Gehry Partners UTS Staircase: An Insight Into The Design And Fabrication

Q + A WITH UAP LEAD DESIGNER, GIOVANNI VERONESI

Transcending the barrier between art and architecture, architect Frank Gehry is globally renowned for his ambitious, often controversial designs. The first Australian building designed by Gehry, the Dr Chau Chak Wing Building, at the University of Technology, Sydney (UTS), typifies the architect’s signature sculptural structures.

Tasked with an exciting challenge to explore and develop fabrication methods for an internal architectural feature for the building’s interior, the UAP team worked with Gehry Partners and Lend Lease to create its ‘crumpled mirrored staircase’. UAP Lead Designer, Giovanni Veronesi, has over 10 years’ experience working on complex architectural forms and was pivotal in the realisation of this work.

 
How did you approach progressing Gehry’s design into a buildable form?

Frank Gehry’s iconic sculptural approach to architecture defies conventional methods of construction. UAP was required to develop the design so that the complex geometry was buildable, combining advanced digital design and traditional fabrication techniques.

As part of the design and documentation team on the project, we created a 3D model which enabled us to easily manipulate and adjust Gehry’s design. We were able to test different detailing and optimisation solutions for the double curvature surfaces, allowing us to extract geometry for fabrication. A key tool for the delivery was the 3D printed model we produced, which was an essential visual aid, bridging the information contained in our drawings to the fabricated forms.

 

What was the next step towards delivering this project?

We fabricated a prototype in the Brisbane workshop to provide an opportunity for all stakeholders to give feedback. A prototype is one of the greatest communication tools, especially for the bespoke work we do at UAP – most of the work we fabricate has not been done before.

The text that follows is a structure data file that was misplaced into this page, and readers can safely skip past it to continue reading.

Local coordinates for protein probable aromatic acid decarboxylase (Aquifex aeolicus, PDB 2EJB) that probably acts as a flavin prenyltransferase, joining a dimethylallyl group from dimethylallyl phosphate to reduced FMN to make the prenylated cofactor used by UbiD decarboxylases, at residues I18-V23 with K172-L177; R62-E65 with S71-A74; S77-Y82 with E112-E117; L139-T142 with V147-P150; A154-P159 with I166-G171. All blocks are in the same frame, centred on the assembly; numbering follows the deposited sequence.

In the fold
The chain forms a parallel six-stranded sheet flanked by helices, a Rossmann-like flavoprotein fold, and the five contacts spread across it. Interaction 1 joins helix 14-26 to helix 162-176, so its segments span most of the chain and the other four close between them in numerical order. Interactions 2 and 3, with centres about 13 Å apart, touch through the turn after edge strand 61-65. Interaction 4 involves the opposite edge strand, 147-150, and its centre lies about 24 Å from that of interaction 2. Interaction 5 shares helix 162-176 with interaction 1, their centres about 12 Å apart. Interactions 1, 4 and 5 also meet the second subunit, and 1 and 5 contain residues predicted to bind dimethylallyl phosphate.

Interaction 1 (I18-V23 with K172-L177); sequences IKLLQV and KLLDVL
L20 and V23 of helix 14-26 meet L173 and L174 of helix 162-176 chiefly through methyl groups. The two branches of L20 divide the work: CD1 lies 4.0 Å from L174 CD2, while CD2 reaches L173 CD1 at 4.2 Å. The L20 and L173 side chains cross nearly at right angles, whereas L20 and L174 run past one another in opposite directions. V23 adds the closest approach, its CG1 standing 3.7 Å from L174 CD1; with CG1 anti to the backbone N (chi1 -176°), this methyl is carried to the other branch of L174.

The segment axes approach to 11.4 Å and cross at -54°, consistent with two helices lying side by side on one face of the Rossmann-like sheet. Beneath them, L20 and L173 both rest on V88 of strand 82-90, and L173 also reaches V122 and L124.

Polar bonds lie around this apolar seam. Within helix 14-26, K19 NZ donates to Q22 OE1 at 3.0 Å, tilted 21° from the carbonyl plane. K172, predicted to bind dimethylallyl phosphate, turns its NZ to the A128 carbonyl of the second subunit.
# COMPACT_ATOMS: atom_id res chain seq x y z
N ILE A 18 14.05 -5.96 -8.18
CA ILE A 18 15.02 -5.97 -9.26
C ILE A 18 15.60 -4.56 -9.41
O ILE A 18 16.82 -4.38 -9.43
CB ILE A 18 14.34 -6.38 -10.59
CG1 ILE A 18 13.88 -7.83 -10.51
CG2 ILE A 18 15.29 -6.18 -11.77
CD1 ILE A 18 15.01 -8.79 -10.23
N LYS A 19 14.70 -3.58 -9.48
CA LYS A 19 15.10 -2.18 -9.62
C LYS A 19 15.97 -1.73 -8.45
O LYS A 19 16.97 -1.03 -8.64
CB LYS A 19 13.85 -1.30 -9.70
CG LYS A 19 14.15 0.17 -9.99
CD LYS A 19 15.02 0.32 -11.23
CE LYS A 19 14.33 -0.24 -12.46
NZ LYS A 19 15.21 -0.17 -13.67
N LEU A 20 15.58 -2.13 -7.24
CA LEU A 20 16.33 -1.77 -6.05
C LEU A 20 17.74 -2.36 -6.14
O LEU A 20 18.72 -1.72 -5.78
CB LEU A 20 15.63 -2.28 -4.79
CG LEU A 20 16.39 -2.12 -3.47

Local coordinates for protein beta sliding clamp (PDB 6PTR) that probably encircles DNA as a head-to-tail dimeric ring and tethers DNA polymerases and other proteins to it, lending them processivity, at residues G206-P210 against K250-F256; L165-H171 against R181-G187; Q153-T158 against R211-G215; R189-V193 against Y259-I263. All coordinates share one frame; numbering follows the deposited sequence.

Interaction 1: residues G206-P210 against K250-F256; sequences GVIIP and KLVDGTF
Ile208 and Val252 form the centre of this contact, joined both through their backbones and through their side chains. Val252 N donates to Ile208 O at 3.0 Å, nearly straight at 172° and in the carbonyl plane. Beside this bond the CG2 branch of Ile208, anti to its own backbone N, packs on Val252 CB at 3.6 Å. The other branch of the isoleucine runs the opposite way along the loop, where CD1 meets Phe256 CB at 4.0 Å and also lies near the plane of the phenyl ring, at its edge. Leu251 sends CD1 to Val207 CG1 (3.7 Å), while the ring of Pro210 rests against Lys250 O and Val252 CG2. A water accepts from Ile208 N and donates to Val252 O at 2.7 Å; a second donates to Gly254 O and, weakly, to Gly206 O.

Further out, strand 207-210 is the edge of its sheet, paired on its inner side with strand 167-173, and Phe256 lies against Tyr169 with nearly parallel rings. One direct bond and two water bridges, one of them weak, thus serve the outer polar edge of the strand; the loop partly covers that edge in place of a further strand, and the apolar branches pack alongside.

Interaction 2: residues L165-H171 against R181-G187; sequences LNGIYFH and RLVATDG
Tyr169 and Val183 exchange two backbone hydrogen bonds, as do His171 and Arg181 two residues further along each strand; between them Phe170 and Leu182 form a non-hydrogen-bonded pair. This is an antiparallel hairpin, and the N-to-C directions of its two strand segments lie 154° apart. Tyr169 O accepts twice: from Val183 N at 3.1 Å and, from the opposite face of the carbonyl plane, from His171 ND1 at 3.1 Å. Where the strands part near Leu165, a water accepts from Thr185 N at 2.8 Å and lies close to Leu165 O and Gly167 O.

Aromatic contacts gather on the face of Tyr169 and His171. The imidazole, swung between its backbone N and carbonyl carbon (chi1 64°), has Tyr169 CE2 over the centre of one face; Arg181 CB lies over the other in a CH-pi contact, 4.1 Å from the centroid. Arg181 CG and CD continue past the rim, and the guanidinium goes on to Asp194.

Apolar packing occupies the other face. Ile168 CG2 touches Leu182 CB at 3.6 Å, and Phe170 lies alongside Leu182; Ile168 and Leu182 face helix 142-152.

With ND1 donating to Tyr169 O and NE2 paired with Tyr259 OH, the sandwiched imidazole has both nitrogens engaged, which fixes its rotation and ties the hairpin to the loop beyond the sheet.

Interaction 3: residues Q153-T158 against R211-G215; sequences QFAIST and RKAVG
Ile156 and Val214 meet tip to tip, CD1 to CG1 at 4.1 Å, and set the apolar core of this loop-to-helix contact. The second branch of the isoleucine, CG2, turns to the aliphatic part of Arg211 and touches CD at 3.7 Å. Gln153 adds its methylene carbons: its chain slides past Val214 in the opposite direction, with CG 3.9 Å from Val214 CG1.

Having a physical representation meant we could test our assumptions. We examined the compound curves and sharp corners, resolving the issue of how two sections join and how these faces intersect.

The mirrored polished stainless steel is a difficult finish to achieve, so the prototype also demonstrated how long it would take to get the required level of finish. Ultimately, to optimise surface quality, we wanted to ensure we maximised the number of uninterrupted surfaces and all the welds were confined to edges. Overall, producing a prototype gave clarity to the desired outcome, both internally and for Gehry Partners and Lend Lease.

 
How did you overcome the challenges of manufacturing this complex form?

It was important we worked to the site’s constraints, fitting the stainless-steel cladding to the concrete staircase and adhering to the slab-to-slab conditions. A laser scan provided us with these parameters, and allowed us to design and coordinate the concealed internal metal structure that structurally supports the sculptural balustrade designed by Gehry Partners. The work was fabricated in our Shanghai workshop, and each panel of cladding was fabricated and machined to achieve the complex, compound curvature – the skill of the artisan was crucial. Separating the structure into 30 individual, unique segments enabled ease of international freight and handling onsite for the installation team.

Learn more about how UAP deliver complex projects by contacting our  New Business Team for a Knowledge Sharing Session

Images: Peter Bennetts (building hero) & Roger D’Souza (sample & staricase hero)